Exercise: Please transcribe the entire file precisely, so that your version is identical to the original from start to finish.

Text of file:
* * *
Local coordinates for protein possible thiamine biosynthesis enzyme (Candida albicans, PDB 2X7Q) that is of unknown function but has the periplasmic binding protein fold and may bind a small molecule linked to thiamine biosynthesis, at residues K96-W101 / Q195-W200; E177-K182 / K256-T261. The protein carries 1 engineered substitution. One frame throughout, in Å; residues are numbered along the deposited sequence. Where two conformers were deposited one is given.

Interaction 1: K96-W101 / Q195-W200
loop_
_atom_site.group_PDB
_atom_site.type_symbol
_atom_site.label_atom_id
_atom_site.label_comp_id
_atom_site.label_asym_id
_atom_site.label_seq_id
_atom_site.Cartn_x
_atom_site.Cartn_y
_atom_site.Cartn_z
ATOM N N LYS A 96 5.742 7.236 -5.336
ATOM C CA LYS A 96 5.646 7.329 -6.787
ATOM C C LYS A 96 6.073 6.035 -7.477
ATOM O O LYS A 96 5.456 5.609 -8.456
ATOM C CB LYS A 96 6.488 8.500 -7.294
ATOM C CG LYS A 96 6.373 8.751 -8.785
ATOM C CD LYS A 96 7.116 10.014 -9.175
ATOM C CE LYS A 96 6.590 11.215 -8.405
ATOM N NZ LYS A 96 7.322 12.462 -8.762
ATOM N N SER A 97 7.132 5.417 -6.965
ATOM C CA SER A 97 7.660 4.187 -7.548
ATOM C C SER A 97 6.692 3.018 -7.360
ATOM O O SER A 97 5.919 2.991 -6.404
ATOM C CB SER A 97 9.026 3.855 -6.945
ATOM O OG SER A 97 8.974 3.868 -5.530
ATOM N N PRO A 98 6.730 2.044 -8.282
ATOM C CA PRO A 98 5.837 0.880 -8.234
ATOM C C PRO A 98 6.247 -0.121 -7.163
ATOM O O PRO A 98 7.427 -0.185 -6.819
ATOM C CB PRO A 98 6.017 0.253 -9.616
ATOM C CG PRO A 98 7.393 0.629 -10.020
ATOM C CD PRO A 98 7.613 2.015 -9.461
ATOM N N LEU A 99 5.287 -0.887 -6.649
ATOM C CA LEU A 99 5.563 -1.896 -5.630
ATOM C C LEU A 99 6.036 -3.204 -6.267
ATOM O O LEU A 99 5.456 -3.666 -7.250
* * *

Local coordinates for protein possible thiamine biosynthesis enzyme (Candida albicans, PDB 2X7Q) that is of unknown function but has the periplasmic binding protein fold and may bind a small molecule linked to thiamine biosynthesis, at residues K96-W101 / Q195-W200; E177-K182 / K256-T261. The protein carries 1 engineered substitution. One frame throughout, in Å; residues are numbered along the deposited sequence. Where two conformers were deposited one is given.

Interaction 1: K96-W101 / Q195-W200
loop_
_atom_site.group_PDB
_atom_site.type_symbol
_atom_site.label_atom_id
_atom_site.label_comp_id
_atom_site.label_asym_id
_atom_site.label_seq_id
_atom_site.Cartn_x
_atom_site.Cartn_y
_atom_site.Cartn_z
ATOM N N LYS A 96 5.742 7.236 -5.336
ATOM C CA LYS A 96 5.646 7.329 -6.787
ATOM C C LYS A 96 6.073 6.035 -7.477
ATOM O O LYS A 96 5.456 5.609 -8.456
ATOM C CB LYS A 96 6.488 8.500 -7.294
ATOM C CG LYS A 96 6.373 8.751 -8.785
ATOM C CD LYS A 96 7.116 10.014 -9.175
ATOM C CE LYS A 96 6.590 11.215 -8.405
ATOM N NZ LYS A 96 7.322 12.462 -8.762
ATOM N N SER A 97 7.132 5.417 -6.965
ATOM C CA SER A 97 7.660 4.187 -7.548
ATOM C C SER A 97 6.692 3.018 -7.360
ATOM O O SER A 97 5.919 2.991 -6.404
ATOM C CB SER A 97 9.026 3.855 -6.945
ATOM O OG SER A 97 8.974 3.868 -5.530
ATOM N N PRO A 98 6.730 2.044 -8.282
ATOM C CA PRO A 98 5.837 0.880 -8.234
ATOM C C PRO A 98 6.247 -0.121 -7.163
ATOM O O PRO A 98 7.427 -0.185 -6.819
ATOM C CB PRO A 98 6.017 0.253 -9.616
ATOM C CG PRO A 98 7.393 0.629 -10.020
ATOM C CD PRO A 98 7.613 2.015 -9.461
ATOM N N LEU A 99 5.287 -0.887 -6.649
ATOM C CA LEU A 99 5.563 -1.896 -5.630
ATOM C C LEU A 99 6.036 -3.204 -6.267
ATOM O O LEU A 99 5.456 -3.666 -7.250